This morning I said to the older one, “Do you have any advice for your brother?”

He shrugged. “You’re going to be hungry and you’re going to be tired.”

#Truthteller

#Tradeoffs

All right, so you’re going to homeschool. What next?

I hear Europe is nice. Let’s go there.

Yes, that’s what we did. Spent the fall of 2012 in Europe.

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Here.

I’m not going to relive that experience and go over it in detail, but I’ll just focus on what that absolutely crazy decision was about in the context of the decision to homeschool.

In short, it really was a way to force my own hand.

If I made us leave the country, there was no way I could, come August 1, change my mind and race back to school, registration forms in hand, begging for them to open the doors.

Yes, I was in a privileged position. But it was a privileged position that came out the fact that my father had died the previous year and I was an only child. Frankly, I would trade my father being not dead at 77 from the effects of 60 years of heavy smoking for that fall in Europe, but it was what it was, and as I contemplated what he would want me to do with part of what he had left behind, I was sure he would be just fine with it. This was something he could give these kids through me and this moment, so it happened.

So we went.

Oh, and I should mention that this time in Europe was also a trial run. I was seriously toying with the idea of moving to Europe for a time. Didn’t know where, but it struck me as another solution to the American-education-is-mostly-terrible dilemma. Before we went, I spent time studying the possibility of life in various mid-sized cities like Turin, for example – looking at homeschool rules, the experiences of American kids going to school in European schools and so on.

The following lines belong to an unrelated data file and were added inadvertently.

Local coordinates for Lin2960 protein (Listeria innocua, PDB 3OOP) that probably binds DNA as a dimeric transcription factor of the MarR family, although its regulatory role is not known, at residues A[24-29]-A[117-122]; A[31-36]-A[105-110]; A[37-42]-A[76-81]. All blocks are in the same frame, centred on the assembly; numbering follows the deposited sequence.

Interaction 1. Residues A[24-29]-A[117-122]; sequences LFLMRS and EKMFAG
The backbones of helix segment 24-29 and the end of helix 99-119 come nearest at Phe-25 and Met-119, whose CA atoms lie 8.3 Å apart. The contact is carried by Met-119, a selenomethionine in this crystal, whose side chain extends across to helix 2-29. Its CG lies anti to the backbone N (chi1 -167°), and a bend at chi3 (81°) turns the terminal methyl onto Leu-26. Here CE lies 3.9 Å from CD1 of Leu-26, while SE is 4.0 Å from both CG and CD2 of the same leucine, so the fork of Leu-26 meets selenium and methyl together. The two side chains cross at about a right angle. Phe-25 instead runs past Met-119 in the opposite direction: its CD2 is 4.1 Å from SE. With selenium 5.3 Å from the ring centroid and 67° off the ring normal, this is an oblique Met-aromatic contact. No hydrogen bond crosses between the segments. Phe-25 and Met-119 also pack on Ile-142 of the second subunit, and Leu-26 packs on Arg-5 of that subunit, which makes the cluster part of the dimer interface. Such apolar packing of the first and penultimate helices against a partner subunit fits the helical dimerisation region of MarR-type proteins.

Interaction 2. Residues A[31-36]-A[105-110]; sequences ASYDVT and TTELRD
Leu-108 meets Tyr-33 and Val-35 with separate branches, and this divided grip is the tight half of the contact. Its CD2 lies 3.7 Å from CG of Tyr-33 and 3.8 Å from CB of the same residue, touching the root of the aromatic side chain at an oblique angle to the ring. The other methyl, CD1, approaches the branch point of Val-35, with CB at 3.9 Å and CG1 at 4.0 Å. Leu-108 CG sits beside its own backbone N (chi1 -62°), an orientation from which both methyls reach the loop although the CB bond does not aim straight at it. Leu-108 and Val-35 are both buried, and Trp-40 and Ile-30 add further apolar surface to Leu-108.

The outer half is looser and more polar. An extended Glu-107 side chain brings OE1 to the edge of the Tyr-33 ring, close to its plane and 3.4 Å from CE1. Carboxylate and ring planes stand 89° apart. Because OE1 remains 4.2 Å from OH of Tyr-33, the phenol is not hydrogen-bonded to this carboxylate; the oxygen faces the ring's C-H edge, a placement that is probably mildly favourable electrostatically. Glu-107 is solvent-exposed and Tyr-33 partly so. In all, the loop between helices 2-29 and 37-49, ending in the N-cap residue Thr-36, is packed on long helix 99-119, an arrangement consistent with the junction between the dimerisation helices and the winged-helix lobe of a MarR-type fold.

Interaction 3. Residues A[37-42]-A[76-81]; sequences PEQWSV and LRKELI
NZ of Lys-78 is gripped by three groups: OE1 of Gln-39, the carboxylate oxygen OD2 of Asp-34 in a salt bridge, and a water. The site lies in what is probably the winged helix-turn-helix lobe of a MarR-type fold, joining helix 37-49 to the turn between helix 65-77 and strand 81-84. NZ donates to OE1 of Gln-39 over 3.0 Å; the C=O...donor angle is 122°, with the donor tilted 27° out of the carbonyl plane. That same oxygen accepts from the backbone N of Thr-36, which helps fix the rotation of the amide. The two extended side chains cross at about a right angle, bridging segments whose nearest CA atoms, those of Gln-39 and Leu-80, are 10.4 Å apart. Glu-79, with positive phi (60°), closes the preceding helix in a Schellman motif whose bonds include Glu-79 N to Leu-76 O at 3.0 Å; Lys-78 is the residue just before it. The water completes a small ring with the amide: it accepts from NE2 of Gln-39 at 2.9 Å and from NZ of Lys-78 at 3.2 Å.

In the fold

Well, that almost-four months cured me of that notion. Not in any dramatic fashion, and not in negative terms, but I simply came to understand that as much as we all like visiting European countries, my kids are American kids, they like living in America, and I like raising them in America. With all the stress of being a little family whose husband and father had died, I saw very clearly that taking us to Europe to live would just be…stupid.

So yes, we were in Europe, doing the Roamschool thing, and here’s what we did:

First, I said from the beginning of this that they would be perfectly free to return to school in January. It was going to be completely up to them. And I wasn’t joking, and I wasn’t playing psychological games. I meant it, they knew it, and the school knew it.